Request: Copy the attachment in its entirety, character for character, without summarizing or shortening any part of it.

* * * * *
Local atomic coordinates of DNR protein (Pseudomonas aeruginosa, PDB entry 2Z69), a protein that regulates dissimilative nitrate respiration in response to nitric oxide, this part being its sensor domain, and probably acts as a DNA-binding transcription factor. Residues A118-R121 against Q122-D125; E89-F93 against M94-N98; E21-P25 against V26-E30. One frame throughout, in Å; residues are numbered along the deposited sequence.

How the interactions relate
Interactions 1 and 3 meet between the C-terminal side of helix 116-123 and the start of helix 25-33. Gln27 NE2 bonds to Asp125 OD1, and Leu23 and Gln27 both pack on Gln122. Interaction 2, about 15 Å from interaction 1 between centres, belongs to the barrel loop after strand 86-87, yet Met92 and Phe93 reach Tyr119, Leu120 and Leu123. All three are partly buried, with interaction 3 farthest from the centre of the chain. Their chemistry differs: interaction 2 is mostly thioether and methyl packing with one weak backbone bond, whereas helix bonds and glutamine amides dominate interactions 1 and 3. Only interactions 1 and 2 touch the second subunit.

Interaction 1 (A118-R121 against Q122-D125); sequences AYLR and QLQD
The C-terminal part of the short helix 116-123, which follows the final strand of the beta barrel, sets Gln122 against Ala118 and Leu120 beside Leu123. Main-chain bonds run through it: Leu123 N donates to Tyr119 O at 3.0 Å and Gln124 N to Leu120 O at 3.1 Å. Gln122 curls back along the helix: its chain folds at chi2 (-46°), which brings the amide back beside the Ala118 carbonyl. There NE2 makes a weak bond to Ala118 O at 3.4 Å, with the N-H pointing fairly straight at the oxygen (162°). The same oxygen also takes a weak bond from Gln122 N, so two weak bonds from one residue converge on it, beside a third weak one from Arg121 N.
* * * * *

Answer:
Local atomic coordinates of DNR protein (Pseudomonas aeruginosa, PDB entry 2Z69), a protein that regulates dissimilative nitrate respiration in response to nitric oxide, this part being its sensor domain, and probably acts as a DNA-binding transcription factor. Residues A118-R121 against Q122-D125; E89-F93 against M94-N98; E21-P25 against V26-E30. One frame throughout, in Å; residues are numbered along the deposited sequence.

How the interactions relate
Interactions 1 and 3 meet between the C-terminal side of helix 116-123 and the start of helix 25-33. Gln27 NE2 bonds to Asp125 OD1, and Leu23 and Gln27 both pack on Gln122. Interaction 2, about 15 Å from interaction 1 between centres, belongs to the barrel loop after strand 86-87, yet Met92 and Phe93 reach Tyr119, Leu120 and Leu123. All three are partly buried, with interaction 3 farthest from the centre of the chain. Their chemistry differs: interaction 2 is mostly thioether and methyl packing with one weak backbone bond, whereas helix bonds and glutamine amides dominate interactions 1 and 3. Only interactions 1 and 2 touch the second subunit.

Interaction 1 (A118-R121 against Q122-D125); sequences AYLR and QLQD
The C-terminal part of the short helix 116-123, which follows the final strand of the beta barrel, sets Gln122 against Ala118 and Leu120 beside Leu123. Main-chain bonds run through it: Leu123 N donates to Tyr119 O at 3.0 Å and Gln124 N to Leu120 O at 3.1 Å. Gln122 curls back along the helix: its chain folds at chi2 (-46°), which brings the amide back beside the Ala118 carbonyl. There NE2 makes a weak bond to Ala118 O at 3.4 Å, with the N-H pointing fairly straight at the oxygen (162°). The same oxygen also takes a weak bond from Gln122 N, so two weak bonds from one residue converge on it, beside a third weak one from Arg121 N.